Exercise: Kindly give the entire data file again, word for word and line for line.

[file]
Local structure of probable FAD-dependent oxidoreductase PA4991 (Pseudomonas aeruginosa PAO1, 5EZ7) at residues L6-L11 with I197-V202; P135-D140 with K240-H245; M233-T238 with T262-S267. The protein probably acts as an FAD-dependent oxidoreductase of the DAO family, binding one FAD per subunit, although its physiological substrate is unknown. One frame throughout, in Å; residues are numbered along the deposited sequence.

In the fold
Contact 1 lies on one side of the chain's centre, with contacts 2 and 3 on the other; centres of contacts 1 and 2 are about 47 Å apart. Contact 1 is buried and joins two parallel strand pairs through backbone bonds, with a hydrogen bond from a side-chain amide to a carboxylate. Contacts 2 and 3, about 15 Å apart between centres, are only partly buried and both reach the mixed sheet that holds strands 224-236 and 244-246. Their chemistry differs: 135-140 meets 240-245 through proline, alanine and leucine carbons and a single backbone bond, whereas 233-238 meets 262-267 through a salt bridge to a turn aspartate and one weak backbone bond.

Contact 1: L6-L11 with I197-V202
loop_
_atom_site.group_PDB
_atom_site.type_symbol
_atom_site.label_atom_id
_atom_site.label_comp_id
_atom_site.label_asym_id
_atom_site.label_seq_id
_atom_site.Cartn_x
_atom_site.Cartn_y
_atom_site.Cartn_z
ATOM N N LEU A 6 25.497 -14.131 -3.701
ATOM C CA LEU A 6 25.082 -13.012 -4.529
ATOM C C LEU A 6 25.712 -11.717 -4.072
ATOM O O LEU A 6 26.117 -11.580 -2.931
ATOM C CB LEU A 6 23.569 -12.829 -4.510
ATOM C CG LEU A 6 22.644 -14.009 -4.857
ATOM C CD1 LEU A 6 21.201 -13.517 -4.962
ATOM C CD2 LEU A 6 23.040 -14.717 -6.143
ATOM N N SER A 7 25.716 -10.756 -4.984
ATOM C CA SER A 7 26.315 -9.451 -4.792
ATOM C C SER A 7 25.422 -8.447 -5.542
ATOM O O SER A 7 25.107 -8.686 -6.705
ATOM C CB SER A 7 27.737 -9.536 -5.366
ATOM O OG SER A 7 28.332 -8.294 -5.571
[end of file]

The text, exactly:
Local structure of probable FAD-dependent oxidoreductase PA4991 (Pseudomonas aeruginosa PAO1, 5EZ7) at residues L6-L11 with I197-V202; P135-D140 with K240-H245; M233-T238 with T262-S267. The protein probably acts as an FAD-dependent oxidoreductase of the DAO family, binding one FAD per subunit, although its physiological substrate is unknown. One frame throughout, in Å; residues are numbered along the deposited sequence.

In the fold
Contact 1 lies on one side of the chain's centre, with contacts 2 and 3 on the other; centres of contacts 1 and 2 are about 47 Å apart. Contact 1 is buried and joins two parallel strand pairs through backbone bonds, with a hydrogen bond from a side-chain amide to a carboxylate. Contacts 2 and 3, about 15 Å apart between centres, are only partly buried and both reach the mixed sheet that holds strands 224-236 and 244-246. Their chemistry differs: 135-140 meets 240-245 through proline, alanine and leucine carbons and a single backbone bond, whereas 233-238 meets 262-267 through a salt bridge to a turn aspartate and one weak backbone bond.

Contact 1: L6-L11 with I197-V202
loop_
_atom_site.group_PDB
_atom_site.type_symbol
_atom_site.label_atom_id
_atom_site.label_comp_id
_atom_site.label_asym_id
_atom_site.label_seq_id
_atom_site.Cartn_x
_atom_site.Cartn_y
_atom_site.Cartn_z
ATOM N N LEU A 6 25.497 -14.131 -3.701
ATOM C CA LEU A 6 25.082 -13.012 -4.529
ATOM C C LEU A 6 25.712 -11.717 -4.072
ATOM O O LEU A 6 26.117 -11.580 -2.931
ATOM C CB LEU A 6 23.569 -12.829 -4.510
ATOM C CG LEU A 6 22.644 -14.009 -4.857
ATOM C CD1 LEU A 6 21.201 -13.517 -4.962
ATOM C CD2 LEU A 6 23.040 -14.717 -6.143
ATOM N N SER A 7 25.716 -10.756 -4.984
ATOM C CA SER A 7 26.315 -9.451 -4.792
ATOM C C SER A 7 25.422 -8.447 -5.542
ATOM O O SER A 7 25.107 -8.686 -6.705
ATOM C CB SER A 7 27.737 -9.536 -5.366
ATOM O OG SER A 7 28.332 -8.294 -5.571